“Ghost Guns” and Biden’s Attack on an American Tradition
Guns that appear and disappear without a trace—sounds scary, right? Anti-gun advocates and politicians call them “ghost guns,” but these firearms are just the modern version of a proud tradition of American individualism. The terms “ghost gun” and “untraceable firearm” are simply more of the alarmist rhetoric surrounding guns we have come to expect from the anti-Second Amendment crowd. However, what has changed is an executive branch which now may have both the desire and the political clout to impose its will on gun owners. In the past, while the ghost gun has drawn the public’s attention, it has shown to be difficult for the government to regulate, despite numerous attempts. Why are ghost guns such a high priority target? Why do we need to protect our ability to legally build these firearms?
What is a “Ghost Gun?”
First the basics: what is a ghost gun? The term is thrown around regularly by politicians, but it is not defined in federal law. Colloquially, it refers to firearms built from parts without serial numbers (which are required on firearms made by licensed manufacturers). The argument goes that the availability of the parts allow prohibited persons to easily bypass the National Instant Criminal Background Check System (“NICS”) and obtain firearms. The fear is a homemade firearm could be used in a crime and the police could not trace its origin if collected as evidence.
ATF’s Proposed Rule Change
On Friday, May 7th, 2021, the United States Bureau of Alcohol, Tobacco, Firearms and Explosives, (the unelected “ATF”) issued a notice of proposed rulemaking to change several definitions which are found in the Code of Federal Regulations. This notice stated the ATF’s intent to update the terms “frame” and “receiver” as well as terms contained in those definitions. The ATF seems to believe the present definitions are restrictively narrow and are attempting to cover more components. The main argument for regulating unserialized parts is the inability to track. Anyone with a router and jig can machine a personal use AR-15 lower receiver from an 80% lower. This could possibly include someone who would ordinarily fail a background check when purchasing a firearm from a licensed gun dealer. The ATF cites crime statistics, claiming the proliferation of 80% lowers has led to more untraceable firearms in the hands of criminals. The implication is that requiring serial numbers on 80% lowers would somehow prevent crime.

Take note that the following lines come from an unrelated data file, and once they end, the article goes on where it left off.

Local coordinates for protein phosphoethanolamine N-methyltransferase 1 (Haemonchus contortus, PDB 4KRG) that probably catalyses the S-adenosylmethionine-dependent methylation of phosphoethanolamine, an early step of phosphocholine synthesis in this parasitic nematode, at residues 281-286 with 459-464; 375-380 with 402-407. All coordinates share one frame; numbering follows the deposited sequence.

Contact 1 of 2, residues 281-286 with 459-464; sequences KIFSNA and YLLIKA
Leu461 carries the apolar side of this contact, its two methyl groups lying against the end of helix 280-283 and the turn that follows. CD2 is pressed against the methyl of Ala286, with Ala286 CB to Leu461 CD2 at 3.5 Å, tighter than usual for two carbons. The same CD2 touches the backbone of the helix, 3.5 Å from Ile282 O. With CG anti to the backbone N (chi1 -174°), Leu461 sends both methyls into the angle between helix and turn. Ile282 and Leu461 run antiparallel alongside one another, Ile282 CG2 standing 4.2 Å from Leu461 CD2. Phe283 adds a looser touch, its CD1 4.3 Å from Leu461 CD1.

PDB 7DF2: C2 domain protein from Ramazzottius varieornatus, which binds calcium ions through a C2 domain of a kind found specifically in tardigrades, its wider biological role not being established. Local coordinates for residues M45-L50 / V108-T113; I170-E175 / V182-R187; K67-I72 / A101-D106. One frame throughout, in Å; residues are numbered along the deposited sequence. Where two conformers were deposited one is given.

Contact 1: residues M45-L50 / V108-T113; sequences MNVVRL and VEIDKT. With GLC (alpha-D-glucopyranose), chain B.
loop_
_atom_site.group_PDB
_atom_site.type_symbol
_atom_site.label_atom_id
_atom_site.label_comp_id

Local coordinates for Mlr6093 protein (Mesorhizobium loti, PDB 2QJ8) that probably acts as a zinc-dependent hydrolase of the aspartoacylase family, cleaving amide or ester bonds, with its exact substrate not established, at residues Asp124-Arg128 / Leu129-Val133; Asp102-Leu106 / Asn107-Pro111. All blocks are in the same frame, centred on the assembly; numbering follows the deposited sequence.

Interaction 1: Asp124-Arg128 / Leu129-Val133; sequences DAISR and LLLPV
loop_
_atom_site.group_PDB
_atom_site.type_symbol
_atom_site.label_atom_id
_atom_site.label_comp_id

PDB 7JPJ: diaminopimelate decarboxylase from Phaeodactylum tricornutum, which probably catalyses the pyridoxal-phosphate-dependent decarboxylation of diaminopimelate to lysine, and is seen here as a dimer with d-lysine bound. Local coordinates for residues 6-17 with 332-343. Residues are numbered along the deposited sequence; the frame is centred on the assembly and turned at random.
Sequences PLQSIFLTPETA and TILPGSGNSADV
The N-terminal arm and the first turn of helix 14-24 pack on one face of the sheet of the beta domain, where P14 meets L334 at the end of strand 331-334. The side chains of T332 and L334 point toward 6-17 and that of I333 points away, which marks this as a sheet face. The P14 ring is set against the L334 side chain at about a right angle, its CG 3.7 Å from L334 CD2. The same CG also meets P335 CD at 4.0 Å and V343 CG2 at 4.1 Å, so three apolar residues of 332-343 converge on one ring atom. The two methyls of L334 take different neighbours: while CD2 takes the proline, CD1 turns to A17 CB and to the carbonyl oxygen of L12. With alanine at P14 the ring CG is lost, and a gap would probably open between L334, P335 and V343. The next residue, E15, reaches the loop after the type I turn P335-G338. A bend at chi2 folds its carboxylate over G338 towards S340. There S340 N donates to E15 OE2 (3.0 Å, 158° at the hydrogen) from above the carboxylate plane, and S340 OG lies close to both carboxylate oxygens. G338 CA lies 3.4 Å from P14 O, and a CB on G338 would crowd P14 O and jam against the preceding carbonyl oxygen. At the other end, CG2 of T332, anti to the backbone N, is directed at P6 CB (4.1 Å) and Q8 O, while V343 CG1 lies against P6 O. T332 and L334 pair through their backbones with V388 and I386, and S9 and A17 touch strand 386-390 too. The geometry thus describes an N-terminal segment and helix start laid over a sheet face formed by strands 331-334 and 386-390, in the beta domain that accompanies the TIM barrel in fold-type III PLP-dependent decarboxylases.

Typically, a firearm is commonly built at home with unserialized components like 80% lowers and 3D printed frames. Recently, in an effort to make building a firearm a more turn-key operation, some companies have offered “buy build shoot” kits for sale. These kits contain all the parts and instructions to build a firearm, but are not actually regulated as firearms themselves. However, the ATF seeks to change this by adding the following sentence to the definition of “firearm” in 27 CFR 478.11:
“[t]he term shall include a weapon parts kit that is designed to or may readily be assembled, completed, converted, or restored to expel a projectile by the action of an explosive.”
Further, the ATF believes that the terms “frame or receiver” have been too narrowly interpreted by the courts. As understood, the definition currently is treated as a housing for three components: the hammer, the bolt or breechblock, and the firing mechanism. The ATF argues changes in technology and manufacturing have created many frames or receivers which technically do not meet this definition. Therefore, the ATF is proposing a new definition to more broadly describe a “frame or receiver” as a part that provides housing or structure designed to hold or integrate any fire control component. Integral to this new regulatory definition is the use of the broad term “fire control component” which includes,
“any housing or holding structure for a hammer, bolt, bolt carrier, breechblock, cylinder, trigger mechanism, firing pin, striker, or slide rails; but is not limited to those particular fire control components.”
In fact, the new definition specifically contemplates there will be future changes in firearm parts technology and terminology that will be preemptively covered. For example, under the new definition, in a split or multi-part receiver such as the AR-15, both the lower and the upper parts would be classified as a “firearm.”
Casting a Wide Net
When it comes to the popular 80% lowers, the ATF proposes that the definition of “frame or receiver” should include:
“in the case of a frame or receiver that is partially complete, disassembled, or inoperable, a frame or receiver that has reached a stage in manufacture where it may readily be completed, assembled, converted, or restored to a functional state.”